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Cited by 15 (1 self)
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Abstract. We survey results in algebraic complexity theory, focusing on matrix multiplication. Our goals are (i) to show how open questions in algebraic complexity theory are naturally posed as questions in geometry and representation theory, (ii) to motivate researchers to work on these questions, and (iii) to point out relations with more general problems in geometry. The key geometric objects for our study are the secant varieties of Segre varieties. We explain how these varieties are also useful for algebraic statistics, the study of phylogenetic invariants, and quantum computing.
Geometric complexity theory and tensor rank, arXiv:1011.1350
, 2010
"... Mulmuley and Sohoni [25, 26] proposed to view the permanent versus determinant problem as a specific orbit closure problem and to attack it by methods from geometric invariant and representation theory. We adopt these ideas towards the goal of showing lower bounds on the border rank of specific tens ..."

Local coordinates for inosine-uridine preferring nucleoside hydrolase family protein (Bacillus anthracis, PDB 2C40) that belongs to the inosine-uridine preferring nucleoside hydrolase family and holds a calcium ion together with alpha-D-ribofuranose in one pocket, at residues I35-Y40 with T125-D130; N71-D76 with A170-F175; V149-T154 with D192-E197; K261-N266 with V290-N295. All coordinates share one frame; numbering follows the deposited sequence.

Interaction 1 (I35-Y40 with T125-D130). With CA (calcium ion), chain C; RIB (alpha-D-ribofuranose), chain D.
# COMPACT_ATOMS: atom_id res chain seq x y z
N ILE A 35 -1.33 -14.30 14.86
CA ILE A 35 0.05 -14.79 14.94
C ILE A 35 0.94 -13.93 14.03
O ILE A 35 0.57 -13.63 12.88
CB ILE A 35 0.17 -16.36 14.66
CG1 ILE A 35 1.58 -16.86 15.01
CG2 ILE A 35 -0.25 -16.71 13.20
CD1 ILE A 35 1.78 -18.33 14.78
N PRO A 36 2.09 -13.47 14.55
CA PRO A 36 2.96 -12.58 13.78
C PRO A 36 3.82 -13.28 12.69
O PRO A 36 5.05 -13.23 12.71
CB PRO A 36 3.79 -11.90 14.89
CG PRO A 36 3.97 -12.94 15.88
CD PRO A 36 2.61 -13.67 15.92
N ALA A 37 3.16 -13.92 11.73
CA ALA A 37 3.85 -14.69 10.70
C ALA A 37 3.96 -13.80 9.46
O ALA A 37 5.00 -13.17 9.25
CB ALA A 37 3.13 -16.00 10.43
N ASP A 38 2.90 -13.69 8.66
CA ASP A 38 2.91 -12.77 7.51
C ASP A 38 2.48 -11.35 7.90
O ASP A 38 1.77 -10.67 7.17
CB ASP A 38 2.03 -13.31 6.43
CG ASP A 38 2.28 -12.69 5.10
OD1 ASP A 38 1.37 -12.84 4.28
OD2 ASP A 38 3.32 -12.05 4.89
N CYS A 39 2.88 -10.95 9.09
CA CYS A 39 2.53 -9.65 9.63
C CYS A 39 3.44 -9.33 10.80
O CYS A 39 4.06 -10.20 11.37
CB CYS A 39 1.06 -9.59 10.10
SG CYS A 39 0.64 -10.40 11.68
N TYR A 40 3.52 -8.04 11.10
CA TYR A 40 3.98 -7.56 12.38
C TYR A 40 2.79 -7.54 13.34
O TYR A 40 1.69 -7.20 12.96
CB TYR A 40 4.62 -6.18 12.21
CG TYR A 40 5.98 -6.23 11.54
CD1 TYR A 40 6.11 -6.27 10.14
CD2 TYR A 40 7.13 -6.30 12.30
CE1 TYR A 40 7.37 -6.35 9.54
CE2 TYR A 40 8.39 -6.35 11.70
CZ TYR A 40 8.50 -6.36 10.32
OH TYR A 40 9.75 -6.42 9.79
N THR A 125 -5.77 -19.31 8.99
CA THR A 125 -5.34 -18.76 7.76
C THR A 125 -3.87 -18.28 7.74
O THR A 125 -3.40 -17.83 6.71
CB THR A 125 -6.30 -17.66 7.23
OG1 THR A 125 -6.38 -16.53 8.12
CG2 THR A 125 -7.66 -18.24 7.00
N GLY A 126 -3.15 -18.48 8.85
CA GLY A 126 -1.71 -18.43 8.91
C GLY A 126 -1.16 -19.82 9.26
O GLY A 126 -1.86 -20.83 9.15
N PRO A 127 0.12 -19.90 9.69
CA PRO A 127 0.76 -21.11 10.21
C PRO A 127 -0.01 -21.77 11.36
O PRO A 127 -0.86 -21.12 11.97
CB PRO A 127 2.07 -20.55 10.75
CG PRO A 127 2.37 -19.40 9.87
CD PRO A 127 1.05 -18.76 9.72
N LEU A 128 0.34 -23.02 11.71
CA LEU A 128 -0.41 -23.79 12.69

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Cited by 9 (5 self)
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Mulmuley and Sohoni [25, 26] proposed to view the permanent versus determinant problem as a specific orbit closure problem and to attack it by methods from geometric invariant and representation theory. We adopt these ideas towards the goal of showing lower bounds on the border rank of specific tensors, in particular for matrix multiplication. We thus study specific orbit closure problems for the group G = GL(W1) × GL(W2) × GL(W3) acting on the tensor product W = W1 ⊗ W2 ⊗ W3 of complex finite dimensional vector spaces. Let Gs = SL(W1) × SL(W2) × SL(W3). A key idea from [26] is that the irreducible Gsrepresentations occurring in the coordinate ring of the Gorbit closure of astabletensorw∈Ware exactly those having a nonzero invariant with respect to the stabilizer group of w. However, we prove that by considering Gsrepresentations, only trivial lower bounds on border rank can be shown. It is thus necessary to study Grepresentations, which leads to geometric extension problems that are beyond the scope of the subgroup restriction problems emphasized in [25, 26] and its follow up papers. We prove a very modest lower bound on the border rank of matrix multiplication tensors using Grepresentations. This shows at least that the barrier for Gsrepresentations can be overcome. To advance, we suggest the coarser approach to replace the semigroup of representations of a tensor by its moment polytope. We prove first results towards determining the moment polytopes of matrix multiplication and unit tensors. A full version of this paper is available at arxiv.org/abs/1011.1350